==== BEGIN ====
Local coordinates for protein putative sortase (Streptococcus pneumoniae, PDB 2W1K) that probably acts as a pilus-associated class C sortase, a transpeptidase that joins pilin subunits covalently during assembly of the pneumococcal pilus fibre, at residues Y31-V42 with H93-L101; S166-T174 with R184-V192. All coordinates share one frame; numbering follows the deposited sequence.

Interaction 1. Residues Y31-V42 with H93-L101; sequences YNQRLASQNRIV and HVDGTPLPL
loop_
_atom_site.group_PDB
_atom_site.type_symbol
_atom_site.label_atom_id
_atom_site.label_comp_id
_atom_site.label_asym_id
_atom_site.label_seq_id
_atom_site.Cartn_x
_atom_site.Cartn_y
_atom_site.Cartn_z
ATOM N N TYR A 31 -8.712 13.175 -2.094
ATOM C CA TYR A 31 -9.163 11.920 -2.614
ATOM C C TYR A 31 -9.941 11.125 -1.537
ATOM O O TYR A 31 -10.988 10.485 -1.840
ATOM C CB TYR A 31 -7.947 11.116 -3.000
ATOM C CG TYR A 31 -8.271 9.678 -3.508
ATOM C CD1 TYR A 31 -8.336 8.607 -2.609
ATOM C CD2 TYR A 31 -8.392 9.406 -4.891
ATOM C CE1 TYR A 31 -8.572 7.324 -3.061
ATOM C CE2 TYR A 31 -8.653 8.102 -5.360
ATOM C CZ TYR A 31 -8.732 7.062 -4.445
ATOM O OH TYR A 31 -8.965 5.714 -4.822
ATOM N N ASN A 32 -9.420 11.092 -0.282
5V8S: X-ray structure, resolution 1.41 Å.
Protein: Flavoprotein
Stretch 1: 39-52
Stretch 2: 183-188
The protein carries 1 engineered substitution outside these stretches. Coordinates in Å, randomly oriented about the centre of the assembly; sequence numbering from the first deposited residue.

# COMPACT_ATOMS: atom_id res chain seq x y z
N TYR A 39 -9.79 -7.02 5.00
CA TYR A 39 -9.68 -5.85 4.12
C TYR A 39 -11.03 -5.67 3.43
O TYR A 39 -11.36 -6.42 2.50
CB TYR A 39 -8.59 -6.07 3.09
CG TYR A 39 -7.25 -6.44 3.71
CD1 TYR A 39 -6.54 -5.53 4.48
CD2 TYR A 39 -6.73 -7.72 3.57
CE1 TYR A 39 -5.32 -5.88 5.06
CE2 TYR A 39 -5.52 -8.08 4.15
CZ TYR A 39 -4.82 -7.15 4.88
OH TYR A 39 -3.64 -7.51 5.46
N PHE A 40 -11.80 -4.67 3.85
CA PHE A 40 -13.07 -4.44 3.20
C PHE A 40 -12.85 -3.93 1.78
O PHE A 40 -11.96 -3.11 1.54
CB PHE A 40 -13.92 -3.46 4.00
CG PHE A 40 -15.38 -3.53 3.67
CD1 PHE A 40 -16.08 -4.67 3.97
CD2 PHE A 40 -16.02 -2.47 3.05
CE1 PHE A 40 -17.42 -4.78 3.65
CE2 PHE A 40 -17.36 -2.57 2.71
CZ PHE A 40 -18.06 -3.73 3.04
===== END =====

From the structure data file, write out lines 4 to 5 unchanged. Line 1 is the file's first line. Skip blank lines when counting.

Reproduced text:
_atom_site.group_PDB
_atom_site.type_symbol